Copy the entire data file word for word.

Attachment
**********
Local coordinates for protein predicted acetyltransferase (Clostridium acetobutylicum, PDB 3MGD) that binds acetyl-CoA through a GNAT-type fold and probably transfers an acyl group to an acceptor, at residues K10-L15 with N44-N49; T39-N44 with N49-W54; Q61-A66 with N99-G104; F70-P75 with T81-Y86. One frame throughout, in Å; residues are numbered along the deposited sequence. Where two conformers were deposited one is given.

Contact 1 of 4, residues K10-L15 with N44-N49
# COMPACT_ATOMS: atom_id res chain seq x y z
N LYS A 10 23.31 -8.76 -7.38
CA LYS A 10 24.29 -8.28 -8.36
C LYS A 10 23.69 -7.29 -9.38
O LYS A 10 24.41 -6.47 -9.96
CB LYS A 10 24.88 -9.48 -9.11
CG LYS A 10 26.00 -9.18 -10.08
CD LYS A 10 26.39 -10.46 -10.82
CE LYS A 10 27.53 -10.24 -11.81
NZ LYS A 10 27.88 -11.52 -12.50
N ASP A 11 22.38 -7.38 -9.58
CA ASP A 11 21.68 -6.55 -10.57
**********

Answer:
Local coordinates for protein predicted acetyltransferase (Clostridium acetobutylicum, PDB 3MGD) that binds acetyl-CoA through a GNAT-type fold and probably transfers an acyl group to an acceptor, at residues K10-L15 with N44-N49; T39-N44 with N49-W54; Q61-A66 with N99-G104; F70-P75 with T81-Y86. One frame throughout, in Å; residues are numbered along the deposited sequence. Where two conformers were deposited one is given.

Contact 1 of 4, residues K10-L15 with N44-N49
# COMPACT_ATOMS: atom_id res chain seq x y z
N LYS A 10 23.31 -8.76 -7.38
CA LYS A 10 24.29 -8.28 -8.36
C LYS A 10 23.69 -7.29 -9.38
O LYS A 10 24.41 -6.47 -9.96
CB LYS A 10 24.88 -9.48 -9.11
CG LYS A 10 26.00 -9.18 -10.08
CD LYS A 10 26.39 -10.46 -10.82
CE LYS A 10 27.53 -10.24 -11.81
NZ LYS A 10 27.88 -11.52 -12.50
N ASP A 11 22.38 -7.38 -9.58
CA ASP A 11 21.68 -6.55 -10.57